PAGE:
I am sharing some of the things that I have learned along the way with regard to avoiding burnout in graduate school. However, these tips are also applicable to any line of work. I needed some time away to reflect and put life into perspective because I have been feeling out of balance lately, and I wanted to reassess my own priorities and decide how I want my life to look. I hope there are some pearls in these 7 tips that can be useful to you in your stage of life!!
1. Have a Clear Vision of What Your Boundaries are and Don’t Work with Someone Who Can’t Respect Them
If work-life balance looks like 9-5 for you, you can compromise by agreeing to work late nights and weekends as necessary when deadlines approach. However, try your best to be super efficient during your work hours and when 5 o’clock rolls around, wrap it up and go home so you can focus on some other areas in your life that bring you joy. Whatever your desired work day looks like, make sure your advisor respects those boundaries, encourages you to take breaks, and understands what your personal goals are. As long as you are making decent progress, your work hours shouldn’t be an issue.
2. Use your Weekends
As much as you may want to sleep in on Saturday morning, resist the urge! Your weekends are free time (for the most part) for you to do all of the things for which you might say “I don’t have time for that”. This is the time to pursue your hobbies, get your exercise in, run errands, go out on a date, or cook some meals for the upcoming week. I have been trying to learn that pushing myself just a little bit on the weekends can help me to accomplish the things that make me feel like I am really living in the moment, and not like I am just waiting around until I graduate and move on to the next stage of my life. I wish I had done this so much sooner. Here is a Ted Talk about time management by my personal hero, Laura Vanderkam!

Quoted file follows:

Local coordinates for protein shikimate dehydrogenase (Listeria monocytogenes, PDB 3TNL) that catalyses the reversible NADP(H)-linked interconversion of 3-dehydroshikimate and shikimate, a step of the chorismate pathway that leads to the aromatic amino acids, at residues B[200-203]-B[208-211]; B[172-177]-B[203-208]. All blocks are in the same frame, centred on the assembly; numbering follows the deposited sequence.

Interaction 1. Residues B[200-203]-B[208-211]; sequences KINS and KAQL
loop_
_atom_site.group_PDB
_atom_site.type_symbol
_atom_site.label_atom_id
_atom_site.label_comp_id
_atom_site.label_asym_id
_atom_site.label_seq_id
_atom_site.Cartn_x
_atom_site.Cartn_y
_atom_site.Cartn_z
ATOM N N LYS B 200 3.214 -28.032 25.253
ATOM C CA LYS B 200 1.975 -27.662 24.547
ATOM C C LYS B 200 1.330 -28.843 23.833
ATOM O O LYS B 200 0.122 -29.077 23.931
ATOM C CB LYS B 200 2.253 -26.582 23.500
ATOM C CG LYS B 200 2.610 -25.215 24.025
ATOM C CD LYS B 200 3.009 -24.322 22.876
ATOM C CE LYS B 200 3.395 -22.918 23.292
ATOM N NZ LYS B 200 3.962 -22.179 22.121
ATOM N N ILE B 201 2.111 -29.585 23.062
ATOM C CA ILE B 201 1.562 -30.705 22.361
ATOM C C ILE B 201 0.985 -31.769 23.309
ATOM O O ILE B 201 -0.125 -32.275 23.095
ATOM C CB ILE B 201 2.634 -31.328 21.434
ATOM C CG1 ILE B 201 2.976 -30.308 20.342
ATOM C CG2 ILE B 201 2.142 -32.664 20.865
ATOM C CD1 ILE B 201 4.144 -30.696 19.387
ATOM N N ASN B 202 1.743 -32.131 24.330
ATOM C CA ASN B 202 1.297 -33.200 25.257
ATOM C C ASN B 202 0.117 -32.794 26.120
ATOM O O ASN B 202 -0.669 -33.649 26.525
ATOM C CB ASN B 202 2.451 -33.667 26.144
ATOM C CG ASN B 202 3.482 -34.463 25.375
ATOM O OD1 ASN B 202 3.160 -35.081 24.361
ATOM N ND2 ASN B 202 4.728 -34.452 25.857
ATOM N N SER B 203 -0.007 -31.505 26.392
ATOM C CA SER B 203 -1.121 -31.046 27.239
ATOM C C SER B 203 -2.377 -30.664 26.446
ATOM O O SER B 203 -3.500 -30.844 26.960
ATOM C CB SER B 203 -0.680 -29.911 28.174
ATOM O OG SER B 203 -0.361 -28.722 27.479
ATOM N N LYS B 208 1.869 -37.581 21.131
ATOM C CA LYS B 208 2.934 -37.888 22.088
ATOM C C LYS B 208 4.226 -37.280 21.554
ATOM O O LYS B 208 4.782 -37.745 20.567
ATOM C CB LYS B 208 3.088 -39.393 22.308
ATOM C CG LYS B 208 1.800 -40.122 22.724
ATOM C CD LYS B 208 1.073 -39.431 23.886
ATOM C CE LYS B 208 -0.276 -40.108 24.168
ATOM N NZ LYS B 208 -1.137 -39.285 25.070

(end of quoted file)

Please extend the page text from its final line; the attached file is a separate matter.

3. Make it a Goal to Read One Paper per Week
Reading one paper a day sounds great, but it is just not realistic. If you are trying to have a really efficient lab day, you are probably not sitting around long enough to get a paragraph’s worth of information in at any given time. The solution might be to wait until you get home to read, but while that works for some people, when I get home, I want to do something other than work. I like to decompress, read a non-academic book, and spend time with my husband. Weekends just work better for me. If you are an early riser, you can get a whole paper in over a cup of coffee before the rest of the household is awake. You can also read on the treadmill or elliptical, if you are skilled enough to do that, or read while you are waiting (hair salon, car service). If you keep your goal of reading one paper per week, you will have read 52 by the end of one year! That’s not bad at all, and you’ll still be relatively up to date in your field. Getting work done in small bites can keep you from feeling overwhelmed.